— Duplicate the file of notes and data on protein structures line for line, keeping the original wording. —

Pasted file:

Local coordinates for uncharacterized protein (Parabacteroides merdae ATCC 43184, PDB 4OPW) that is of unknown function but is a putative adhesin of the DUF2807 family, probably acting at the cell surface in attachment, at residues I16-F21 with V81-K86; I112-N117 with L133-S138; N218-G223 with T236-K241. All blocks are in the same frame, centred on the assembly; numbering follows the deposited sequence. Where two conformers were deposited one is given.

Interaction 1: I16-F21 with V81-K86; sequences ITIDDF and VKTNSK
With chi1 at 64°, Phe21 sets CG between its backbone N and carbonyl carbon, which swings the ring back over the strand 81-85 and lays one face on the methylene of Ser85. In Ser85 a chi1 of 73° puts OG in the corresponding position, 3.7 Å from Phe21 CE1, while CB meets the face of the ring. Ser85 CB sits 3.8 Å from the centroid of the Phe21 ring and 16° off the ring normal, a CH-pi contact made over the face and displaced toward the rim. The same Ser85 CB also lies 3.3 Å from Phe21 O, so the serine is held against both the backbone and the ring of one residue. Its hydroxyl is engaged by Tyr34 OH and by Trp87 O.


Local coordinates for uncharacterized protein (Parabacteroides merdae ATCC 43184, PDB 4OPW) that is of unknown function but is a putative adhesin of the DUF2807 family, probably acting at the cell surface in attachment, at residues I16-F21 with V81-K86; I112-N117 with L133-S138; N218-G223 with T236-K241. All blocks are in the same frame, centred on the assembly; numbering follows the deposited sequence. Where two conformers were deposited one is given.

Interaction 1: I16-F21 with V81-K86; sequences ITIDDF and VKTNSK
With chi1 at 64°, Phe21 sets CG between its backbone N and carbonyl carbon, which swings the ring back over the strand 81-85 and lays one face on the methylene of Ser85. In Ser85 a chi1 of 73° puts OG in the corresponding position, 3.7 Å from Phe21 CE1, while CB meets the face of the ring. Ser85 CB sits 3.8 Å from the centroid of the Phe21 ring and 16° off the ring normal, a CH-pi contact made over the face and displaced toward the rim. The same Ser85 CB also lies 3.3 Å from Phe21 O, so the serine is held against both the backbone and the ring of one residue. Its hydroxyl is engaged by Tyr34 OH and by Trp87 O.